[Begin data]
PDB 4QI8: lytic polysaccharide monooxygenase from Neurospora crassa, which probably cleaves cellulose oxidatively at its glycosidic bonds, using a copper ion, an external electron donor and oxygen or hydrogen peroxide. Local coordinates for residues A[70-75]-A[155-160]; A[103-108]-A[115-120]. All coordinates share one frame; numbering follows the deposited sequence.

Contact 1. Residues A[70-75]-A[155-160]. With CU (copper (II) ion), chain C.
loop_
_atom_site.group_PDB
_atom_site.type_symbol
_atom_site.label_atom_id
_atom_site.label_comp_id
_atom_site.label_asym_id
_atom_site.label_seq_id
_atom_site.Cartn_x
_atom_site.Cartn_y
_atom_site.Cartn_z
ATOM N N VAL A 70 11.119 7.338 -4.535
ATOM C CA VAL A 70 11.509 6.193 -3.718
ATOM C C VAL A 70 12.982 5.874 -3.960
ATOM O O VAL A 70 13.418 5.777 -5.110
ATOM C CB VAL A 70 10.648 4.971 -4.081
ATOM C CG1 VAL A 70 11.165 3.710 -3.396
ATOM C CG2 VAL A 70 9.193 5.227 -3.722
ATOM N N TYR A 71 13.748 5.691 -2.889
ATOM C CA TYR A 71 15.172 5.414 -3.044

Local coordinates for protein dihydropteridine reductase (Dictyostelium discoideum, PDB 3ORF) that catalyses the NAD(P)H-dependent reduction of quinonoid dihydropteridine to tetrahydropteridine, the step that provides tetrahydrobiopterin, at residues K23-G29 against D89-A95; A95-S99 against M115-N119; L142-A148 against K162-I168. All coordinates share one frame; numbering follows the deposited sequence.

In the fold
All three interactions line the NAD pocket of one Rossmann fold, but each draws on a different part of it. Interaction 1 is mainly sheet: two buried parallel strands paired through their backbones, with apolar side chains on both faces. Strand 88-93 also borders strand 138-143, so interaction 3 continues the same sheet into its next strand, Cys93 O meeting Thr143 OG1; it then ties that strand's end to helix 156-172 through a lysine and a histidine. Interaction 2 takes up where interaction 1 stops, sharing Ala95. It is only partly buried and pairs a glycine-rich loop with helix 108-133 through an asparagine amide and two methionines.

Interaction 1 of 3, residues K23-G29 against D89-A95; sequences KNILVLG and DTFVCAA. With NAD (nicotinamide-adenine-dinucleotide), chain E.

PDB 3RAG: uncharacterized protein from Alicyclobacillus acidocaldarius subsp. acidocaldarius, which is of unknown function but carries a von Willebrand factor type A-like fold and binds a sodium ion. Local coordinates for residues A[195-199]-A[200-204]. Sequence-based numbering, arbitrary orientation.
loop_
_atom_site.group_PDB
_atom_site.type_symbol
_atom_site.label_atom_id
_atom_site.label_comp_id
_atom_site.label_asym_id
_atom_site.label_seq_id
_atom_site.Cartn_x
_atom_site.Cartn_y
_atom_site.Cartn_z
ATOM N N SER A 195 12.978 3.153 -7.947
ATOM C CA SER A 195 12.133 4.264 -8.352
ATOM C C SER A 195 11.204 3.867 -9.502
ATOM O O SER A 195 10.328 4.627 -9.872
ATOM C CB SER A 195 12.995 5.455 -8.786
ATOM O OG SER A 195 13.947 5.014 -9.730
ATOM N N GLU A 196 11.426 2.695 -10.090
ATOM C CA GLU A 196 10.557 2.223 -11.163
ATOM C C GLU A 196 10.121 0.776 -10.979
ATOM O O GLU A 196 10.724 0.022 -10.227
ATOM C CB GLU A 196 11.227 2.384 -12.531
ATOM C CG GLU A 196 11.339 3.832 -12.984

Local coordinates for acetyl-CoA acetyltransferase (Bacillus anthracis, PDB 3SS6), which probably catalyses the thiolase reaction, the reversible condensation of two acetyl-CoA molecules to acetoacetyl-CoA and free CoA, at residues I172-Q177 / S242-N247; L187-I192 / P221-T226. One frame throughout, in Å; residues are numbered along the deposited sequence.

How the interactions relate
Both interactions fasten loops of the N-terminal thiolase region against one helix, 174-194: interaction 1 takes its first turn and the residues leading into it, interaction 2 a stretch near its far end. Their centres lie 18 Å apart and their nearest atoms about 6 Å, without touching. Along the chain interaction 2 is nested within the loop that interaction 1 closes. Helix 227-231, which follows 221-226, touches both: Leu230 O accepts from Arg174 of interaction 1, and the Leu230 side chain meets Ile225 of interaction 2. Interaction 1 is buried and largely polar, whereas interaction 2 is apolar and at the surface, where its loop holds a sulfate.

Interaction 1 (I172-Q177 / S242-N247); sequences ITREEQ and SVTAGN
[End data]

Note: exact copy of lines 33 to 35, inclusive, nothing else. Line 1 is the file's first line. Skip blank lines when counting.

_atom_site.label_seq_id
_atom_site.Cartn_x
_atom_site.Cartn_y